A blessing of unicorns upon your Saturday! This week’s Unicorns are all about reading, literature, and education.
Christopher Newfield’s MLA Presidential Address from earlier this month is available for all to read. This essay is a time investment, but worth your while if you want to consider the state of one field of the humanities—the literary arts and languages—at this time. Newfield is coming from a different perspective than I hold overall, but the questions he asks, and the challenges he considers, are worthwhile. The abstract gives a taste:
How do we build the working conditions we need to really do our jobs? By really do I mean being able to create the new forms of knowledge that society will need to get through the next thirty years, and being able to work with our students with a scope and intensity we desire and they deserve. Only a small minority of us now have proper working conditions. We need them for the whole profession and not just for the privileged few.
Karen Swallow Prior’s departure from teaching full-time has not meant leaving teaching behind. It has been lovely to see her new Substack become, in effect, a literature class. Public humanities for the win! And this week she has brought a guest lecturer, Jack Heller, to consider Shakespeare.
Sarah Reardon, a recent college graduate who had been educated in a Classical Christian school and now teaches in one herself, has a wise essay in Plough with some caveats about the “Christian bubble” such schools foster. A taste:
Even as we are agents and citizens of the City of God, constructing our communities among the cities of men, we cannot forget that we are not yet in the City of God but remain here in the earthly realm. If we try to shake off our share in this world and its sin, the pressures and pains brought by sin will only become starker and sharper to us. “If we say we have no sin, we deceive ourselves, and the truth is not in us,” writes the apostle John. And yet, John continues: “If we confess our sins, he is faithful and just to forgive us our sins and to cleanse us from all unrighteousness.” The virtue of humility is not limited to a Christian’s involvement in the church but must extend to all of life. Thus Christian schools should cultivate the same attitude of humility and spirit of confession that scripture commands for members of the church.
In another reminder that once a professor/teacher, always a professor and teacher at heart, Robert Jensen is a retired professor, but in his essay for Front Porch Republic this week, he is still thinking about “Academic Joy”—what made the teaching career truly worthwhile. His conclusion is truly lovely:
Time for a closing metaphor, this time borrowed from Wendell Berry’s poem, “To Know the Dark”:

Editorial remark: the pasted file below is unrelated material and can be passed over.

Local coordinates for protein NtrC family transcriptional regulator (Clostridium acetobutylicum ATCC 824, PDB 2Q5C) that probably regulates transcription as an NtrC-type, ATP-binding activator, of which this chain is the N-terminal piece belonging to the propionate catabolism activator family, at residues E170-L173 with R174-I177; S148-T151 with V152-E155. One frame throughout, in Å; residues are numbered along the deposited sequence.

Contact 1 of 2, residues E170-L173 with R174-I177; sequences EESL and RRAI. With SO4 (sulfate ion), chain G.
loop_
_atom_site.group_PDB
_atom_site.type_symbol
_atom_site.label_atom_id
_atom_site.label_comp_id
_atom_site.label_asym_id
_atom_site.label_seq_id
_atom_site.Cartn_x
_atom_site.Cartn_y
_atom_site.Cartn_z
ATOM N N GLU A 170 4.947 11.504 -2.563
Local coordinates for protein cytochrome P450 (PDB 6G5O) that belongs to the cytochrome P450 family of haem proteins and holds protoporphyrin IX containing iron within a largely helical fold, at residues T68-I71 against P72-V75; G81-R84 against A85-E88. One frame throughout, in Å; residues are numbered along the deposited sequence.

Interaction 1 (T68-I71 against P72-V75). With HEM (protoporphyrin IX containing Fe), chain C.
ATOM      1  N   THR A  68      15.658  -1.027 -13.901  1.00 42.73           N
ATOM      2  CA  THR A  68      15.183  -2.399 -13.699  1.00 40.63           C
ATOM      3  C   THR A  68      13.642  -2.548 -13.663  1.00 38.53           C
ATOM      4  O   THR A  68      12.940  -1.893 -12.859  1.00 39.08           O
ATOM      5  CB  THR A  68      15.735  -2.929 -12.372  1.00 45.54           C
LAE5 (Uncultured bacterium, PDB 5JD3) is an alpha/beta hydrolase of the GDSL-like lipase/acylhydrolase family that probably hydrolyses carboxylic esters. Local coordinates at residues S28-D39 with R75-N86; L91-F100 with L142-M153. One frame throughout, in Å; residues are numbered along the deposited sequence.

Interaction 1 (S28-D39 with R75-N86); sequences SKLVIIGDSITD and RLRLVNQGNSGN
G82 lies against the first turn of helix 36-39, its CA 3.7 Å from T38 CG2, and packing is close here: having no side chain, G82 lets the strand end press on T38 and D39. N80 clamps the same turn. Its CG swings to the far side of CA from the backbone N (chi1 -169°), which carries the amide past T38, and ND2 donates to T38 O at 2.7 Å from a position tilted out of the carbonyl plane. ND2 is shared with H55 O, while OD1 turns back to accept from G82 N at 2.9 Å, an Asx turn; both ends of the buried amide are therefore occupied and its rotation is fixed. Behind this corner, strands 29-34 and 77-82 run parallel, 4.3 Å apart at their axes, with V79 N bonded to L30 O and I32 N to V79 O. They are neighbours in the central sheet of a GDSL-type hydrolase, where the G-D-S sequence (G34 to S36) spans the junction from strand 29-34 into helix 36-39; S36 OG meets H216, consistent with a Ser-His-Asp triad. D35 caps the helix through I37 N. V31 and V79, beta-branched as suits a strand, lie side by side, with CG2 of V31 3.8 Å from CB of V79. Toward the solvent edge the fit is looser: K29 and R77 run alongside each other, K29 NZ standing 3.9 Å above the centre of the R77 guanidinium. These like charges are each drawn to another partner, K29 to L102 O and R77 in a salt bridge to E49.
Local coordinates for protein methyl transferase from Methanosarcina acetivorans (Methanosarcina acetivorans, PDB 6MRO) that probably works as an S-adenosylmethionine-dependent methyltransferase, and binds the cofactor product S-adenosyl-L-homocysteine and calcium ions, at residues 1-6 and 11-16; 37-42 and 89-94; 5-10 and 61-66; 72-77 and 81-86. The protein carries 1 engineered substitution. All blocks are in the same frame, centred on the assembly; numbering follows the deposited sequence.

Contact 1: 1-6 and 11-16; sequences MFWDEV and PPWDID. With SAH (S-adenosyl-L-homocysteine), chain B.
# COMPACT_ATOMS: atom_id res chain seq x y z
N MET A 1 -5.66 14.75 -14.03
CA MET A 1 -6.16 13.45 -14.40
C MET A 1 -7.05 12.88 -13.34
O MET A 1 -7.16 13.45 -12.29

To go in the dark with a light is to know the light.
To know the dark, go dark. Go without sight,
and find that the dark, too, blooms and sings,
and is traveled by dark feet and dark wings.
We are the best teachers when we aren’t afraid of the dark. When I began teaching, I went into the dark with the biggest flashlight I could find. That light allowed me to see many things, but the intensity of the beam obscured other things, those traveling in the shadows. That light allowed me to feel smart, but these days I am less reassured by being smart. The older I get, the more I realize that being smart isn’t going to get us all the way home.
So these days I carry a smaller flashlight, and I turn it off as often as I can muster the courage. My best teaching is when I go dark.
Many thanks to Robert Jensen also for recommending Antoine Davis’s moving essay about generational trauma, family history, and writing about these topics from his prison cell: “Racist Roots: A Prison Cell Journey into My Mother’s Past.”
Earlier this week, I learned that Eugene Vodolazkin’s latest (and, I think, greatest) novel, A History of the Island, has made the longlist for the Dublin Literary Award. So if you missed Jeff Bilbro’s superb review of it for Current this summer—or if you just need to re-read the review now and then go read the book—here you go!
Finally, something from me about Wind in the Willows and other truly beautiful children’s books in Ekstasis Magazine (with a shout-out to Current Contributing Editor Tim Larsen, who has written about a pioneer of children’s literature, George MacDonald): “Shouldn’t Children’s Books Still Be Beautiful?” A taste:
Perhaps not every book we read will fill us with a “spirit of divine discontent and longing,” but maybe more books in our lives should live up to this standard. For parents, such a goal is particularly significant: what we read with our children matters, because our time with them is so short, and how we spend it will form their tastes and character for life.
It may sound dramatic and, indeed, somewhat stress-inducing, but our children are only little for a brief window, a mere blink of an eye, we say in wonder as we reflect on the years that fly by. Should we not form them, therefore, from the very beginning to love beauty, wonder, and the transcendent? What if we placed this as a goal for educating them, especially in the early years?